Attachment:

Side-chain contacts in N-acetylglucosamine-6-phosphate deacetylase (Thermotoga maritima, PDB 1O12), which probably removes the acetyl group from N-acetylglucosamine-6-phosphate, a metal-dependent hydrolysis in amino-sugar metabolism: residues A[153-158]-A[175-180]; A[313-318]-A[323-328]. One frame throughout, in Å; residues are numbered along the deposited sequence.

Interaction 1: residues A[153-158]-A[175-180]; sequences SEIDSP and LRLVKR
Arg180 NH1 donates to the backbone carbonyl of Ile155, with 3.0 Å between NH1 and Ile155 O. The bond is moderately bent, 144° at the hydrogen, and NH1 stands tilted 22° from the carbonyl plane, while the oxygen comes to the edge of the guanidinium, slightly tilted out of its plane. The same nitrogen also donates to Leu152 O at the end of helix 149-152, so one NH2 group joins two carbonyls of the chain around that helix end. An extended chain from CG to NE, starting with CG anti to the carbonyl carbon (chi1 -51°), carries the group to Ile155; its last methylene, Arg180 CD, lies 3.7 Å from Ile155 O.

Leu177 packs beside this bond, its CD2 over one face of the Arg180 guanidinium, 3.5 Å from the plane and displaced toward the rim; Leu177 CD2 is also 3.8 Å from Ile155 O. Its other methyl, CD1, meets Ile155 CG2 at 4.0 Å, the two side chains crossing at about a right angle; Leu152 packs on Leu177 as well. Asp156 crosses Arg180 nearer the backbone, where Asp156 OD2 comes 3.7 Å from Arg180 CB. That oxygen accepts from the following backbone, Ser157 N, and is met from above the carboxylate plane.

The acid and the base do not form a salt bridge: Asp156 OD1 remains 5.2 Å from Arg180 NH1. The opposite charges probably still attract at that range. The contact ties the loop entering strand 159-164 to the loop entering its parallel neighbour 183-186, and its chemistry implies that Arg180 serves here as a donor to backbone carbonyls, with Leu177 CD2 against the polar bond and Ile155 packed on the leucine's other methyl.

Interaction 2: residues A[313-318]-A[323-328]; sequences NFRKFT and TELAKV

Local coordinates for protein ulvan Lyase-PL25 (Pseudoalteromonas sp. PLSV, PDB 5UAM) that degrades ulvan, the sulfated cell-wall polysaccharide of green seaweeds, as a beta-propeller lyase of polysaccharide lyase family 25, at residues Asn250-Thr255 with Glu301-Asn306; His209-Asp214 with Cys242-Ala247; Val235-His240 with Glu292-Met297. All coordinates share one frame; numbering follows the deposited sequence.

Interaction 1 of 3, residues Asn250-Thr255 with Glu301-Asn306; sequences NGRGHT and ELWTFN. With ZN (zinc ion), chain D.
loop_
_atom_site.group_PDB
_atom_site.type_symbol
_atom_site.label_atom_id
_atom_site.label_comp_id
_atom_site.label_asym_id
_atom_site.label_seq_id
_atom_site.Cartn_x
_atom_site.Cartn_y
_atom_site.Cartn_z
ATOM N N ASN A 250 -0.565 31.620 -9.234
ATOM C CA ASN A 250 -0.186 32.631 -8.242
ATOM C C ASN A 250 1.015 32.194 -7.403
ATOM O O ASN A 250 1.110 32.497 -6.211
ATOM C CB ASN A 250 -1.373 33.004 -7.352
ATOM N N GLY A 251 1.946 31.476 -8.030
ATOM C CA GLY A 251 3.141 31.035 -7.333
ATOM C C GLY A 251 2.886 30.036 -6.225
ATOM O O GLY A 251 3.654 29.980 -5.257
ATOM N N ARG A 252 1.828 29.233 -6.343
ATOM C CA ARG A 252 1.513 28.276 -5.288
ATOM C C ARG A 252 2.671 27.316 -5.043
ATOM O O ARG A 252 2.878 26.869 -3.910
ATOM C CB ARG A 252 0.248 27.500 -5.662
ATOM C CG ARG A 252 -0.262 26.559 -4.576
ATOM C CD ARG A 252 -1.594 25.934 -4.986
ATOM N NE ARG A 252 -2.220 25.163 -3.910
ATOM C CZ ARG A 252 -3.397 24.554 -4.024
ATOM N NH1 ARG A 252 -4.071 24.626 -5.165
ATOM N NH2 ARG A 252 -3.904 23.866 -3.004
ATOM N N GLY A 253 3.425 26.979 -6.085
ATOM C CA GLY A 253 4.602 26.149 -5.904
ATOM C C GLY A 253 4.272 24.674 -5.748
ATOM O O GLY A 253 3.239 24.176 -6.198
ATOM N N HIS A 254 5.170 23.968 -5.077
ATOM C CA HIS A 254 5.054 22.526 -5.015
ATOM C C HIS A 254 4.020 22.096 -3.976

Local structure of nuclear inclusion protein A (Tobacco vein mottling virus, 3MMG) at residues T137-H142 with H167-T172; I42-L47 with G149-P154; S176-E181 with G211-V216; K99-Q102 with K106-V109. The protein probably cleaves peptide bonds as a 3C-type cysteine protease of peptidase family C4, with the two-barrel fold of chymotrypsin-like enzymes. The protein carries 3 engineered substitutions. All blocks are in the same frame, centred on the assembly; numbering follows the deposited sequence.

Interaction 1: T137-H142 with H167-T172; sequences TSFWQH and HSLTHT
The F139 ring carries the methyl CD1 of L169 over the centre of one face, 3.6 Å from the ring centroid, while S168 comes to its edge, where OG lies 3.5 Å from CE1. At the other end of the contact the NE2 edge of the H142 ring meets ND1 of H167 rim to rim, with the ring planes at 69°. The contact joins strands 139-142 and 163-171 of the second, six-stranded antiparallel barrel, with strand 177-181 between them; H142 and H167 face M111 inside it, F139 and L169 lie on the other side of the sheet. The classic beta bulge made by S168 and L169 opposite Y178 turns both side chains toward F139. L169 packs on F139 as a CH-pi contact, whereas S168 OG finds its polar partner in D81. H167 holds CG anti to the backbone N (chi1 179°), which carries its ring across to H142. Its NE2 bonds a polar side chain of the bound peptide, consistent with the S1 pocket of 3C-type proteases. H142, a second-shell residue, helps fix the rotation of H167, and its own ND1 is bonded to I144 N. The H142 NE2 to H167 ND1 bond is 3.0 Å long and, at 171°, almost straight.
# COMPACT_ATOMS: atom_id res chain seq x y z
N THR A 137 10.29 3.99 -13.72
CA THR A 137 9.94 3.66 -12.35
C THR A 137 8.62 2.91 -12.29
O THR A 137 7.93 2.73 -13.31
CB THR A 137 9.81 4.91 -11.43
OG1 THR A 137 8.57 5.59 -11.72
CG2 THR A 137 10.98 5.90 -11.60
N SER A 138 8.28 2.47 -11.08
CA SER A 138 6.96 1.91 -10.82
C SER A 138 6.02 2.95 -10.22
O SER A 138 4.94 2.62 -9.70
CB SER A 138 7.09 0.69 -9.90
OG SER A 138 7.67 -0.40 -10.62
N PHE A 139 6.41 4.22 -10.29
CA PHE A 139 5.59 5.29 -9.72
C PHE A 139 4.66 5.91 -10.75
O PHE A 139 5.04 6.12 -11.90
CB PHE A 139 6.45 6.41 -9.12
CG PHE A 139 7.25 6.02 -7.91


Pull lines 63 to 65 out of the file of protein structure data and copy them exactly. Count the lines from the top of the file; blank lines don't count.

N PHE A 139 6.41 4.22 -10.29
CA PHE A 139 5.59 5.29 -9.72
C PHE A 139 4.66 5.91 -10.75